While President Obama’s speech was addressed to the Arab world, it had been nervously anticipated in Israel, as well. In its aftermath, some Israelis are quibbling with word choices or wondering whether he is naïve in believing that Hamas might renounce terror or that Iranians can be entrusted with civilian nuclear capacity. Others are assailing his comments about settlements.
But the real news is that contrary to what many expected, or feared, President Obama assumed positions virtually identical to those of Israel’s political center — namely, that the Palestinians must renounce violence and recognize Israel’s right to exist, while Israel must cease settlement building and permit a Palestinian state to arise. Now, Benjamin Netanyahu’s problem is that it’s difficult to distinguish between President Obama and Tzipi Livni. And in Israel’s recent elections, Livni and her Kadima party won more votes than anyone else.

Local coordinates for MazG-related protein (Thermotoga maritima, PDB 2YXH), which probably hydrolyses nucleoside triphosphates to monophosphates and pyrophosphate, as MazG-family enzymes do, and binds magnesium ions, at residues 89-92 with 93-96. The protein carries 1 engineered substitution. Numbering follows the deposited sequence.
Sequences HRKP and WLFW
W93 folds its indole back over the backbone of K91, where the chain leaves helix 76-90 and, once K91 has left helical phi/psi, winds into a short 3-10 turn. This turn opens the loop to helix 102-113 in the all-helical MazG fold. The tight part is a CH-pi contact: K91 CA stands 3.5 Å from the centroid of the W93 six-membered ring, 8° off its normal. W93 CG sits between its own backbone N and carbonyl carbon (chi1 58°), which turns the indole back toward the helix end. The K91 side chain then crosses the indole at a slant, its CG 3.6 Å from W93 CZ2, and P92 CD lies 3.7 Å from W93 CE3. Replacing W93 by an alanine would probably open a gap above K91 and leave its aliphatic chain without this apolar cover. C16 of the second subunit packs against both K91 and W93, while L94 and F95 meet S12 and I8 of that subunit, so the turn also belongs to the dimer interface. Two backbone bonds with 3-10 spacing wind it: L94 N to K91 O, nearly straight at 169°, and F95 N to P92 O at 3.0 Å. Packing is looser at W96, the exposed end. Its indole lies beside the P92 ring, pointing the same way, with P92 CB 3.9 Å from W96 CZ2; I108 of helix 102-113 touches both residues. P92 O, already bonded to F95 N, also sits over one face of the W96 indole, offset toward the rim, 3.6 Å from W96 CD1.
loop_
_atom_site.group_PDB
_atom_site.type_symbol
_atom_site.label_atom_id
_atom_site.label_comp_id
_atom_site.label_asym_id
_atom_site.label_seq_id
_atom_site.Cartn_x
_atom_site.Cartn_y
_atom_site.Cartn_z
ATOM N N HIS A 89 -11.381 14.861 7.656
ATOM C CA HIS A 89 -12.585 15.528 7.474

But the major “problem” that the speech poses for Israel’s leaders is that Israelis are finally going to have to make painful decisions about our future. No longer will Israel’s fractious politics provide a curtain behind which to hide. Will we abide a Palestinian state, or are we committed to the present stalemate as a matter of principle? Are we committed to keeping the West Bank (for reasons of security, history or theology), or are we open to withdrawing if a genuine peace accord is possible? If all Jews will have to depart the West Bank, what about Arabs in Israel? For years, we’ve fudged on these painful questions; with President Obama, that may no longer be possible.
Once Israelis grow accustomed to the new tenor emanating from Washington, we may see today’s speech in a different light. Barack Obama may or may not bring peace to the Middle East, but he may well force clarity, and perhaps disciplined policy, on an Israeli society that has long desperately needed it.